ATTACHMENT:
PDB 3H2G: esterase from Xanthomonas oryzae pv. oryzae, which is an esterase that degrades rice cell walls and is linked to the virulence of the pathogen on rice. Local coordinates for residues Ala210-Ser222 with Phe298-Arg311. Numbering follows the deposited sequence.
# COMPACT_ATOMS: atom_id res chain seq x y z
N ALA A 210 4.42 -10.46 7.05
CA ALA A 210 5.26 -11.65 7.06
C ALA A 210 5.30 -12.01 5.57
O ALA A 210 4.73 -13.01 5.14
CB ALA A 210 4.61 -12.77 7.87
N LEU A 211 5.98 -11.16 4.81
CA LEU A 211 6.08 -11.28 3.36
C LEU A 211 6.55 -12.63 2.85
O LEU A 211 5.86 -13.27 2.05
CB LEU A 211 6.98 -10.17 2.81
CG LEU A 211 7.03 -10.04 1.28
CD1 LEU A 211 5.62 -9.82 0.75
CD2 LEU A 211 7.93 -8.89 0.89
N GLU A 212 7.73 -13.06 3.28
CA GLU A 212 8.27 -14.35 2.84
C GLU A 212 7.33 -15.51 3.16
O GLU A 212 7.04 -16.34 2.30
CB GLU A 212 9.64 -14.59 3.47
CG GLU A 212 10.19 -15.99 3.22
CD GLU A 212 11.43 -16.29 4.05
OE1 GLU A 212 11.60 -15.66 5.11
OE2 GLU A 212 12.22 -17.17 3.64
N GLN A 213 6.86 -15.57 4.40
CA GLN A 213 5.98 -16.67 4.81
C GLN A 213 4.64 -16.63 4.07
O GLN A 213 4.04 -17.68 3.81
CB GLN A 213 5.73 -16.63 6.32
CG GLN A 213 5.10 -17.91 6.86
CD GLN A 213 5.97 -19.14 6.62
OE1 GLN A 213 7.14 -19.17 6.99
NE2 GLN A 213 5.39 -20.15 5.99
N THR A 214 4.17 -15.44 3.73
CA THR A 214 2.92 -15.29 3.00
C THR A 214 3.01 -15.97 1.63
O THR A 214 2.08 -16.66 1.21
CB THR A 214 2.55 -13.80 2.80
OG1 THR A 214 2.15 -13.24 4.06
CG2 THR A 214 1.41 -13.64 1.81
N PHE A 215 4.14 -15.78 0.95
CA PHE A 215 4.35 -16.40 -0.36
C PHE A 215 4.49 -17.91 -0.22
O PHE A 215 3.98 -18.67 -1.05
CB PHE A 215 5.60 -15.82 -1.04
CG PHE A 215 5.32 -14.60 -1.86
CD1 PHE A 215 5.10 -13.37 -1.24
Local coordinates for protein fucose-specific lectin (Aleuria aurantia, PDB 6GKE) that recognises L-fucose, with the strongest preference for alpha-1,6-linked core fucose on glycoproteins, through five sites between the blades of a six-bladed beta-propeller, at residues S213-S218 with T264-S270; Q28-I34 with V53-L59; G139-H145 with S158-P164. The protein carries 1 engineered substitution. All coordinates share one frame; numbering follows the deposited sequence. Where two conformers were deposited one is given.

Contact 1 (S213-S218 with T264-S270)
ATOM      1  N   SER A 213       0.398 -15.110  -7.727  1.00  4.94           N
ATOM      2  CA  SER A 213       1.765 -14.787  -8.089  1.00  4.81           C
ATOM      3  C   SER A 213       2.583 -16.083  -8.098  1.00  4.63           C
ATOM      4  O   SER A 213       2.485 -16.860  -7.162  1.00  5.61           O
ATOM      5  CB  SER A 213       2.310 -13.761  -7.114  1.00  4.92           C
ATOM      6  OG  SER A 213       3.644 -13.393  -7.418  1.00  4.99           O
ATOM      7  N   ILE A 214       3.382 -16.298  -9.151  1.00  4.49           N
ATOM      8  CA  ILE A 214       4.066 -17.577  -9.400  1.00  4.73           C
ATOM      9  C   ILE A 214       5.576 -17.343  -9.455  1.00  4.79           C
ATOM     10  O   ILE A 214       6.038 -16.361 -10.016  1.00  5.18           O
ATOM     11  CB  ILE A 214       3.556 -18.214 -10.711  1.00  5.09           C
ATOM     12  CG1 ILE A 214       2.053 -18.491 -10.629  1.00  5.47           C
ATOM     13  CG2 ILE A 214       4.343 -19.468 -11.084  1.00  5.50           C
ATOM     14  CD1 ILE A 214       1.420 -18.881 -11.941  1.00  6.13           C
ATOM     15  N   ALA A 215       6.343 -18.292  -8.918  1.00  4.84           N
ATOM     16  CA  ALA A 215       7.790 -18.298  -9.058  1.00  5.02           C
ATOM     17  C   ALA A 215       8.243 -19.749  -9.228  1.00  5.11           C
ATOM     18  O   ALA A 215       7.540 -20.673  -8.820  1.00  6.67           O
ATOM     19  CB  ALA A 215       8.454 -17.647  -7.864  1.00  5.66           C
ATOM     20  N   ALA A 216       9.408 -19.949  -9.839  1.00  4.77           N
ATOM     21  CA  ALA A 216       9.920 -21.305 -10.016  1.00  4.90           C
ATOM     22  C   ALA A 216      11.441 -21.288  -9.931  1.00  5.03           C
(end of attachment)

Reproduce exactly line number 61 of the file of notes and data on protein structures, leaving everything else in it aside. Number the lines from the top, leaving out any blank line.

ATOM     12  CG1 ILE A 214       2.053 -18.491 -10.629  1.00  5.47           C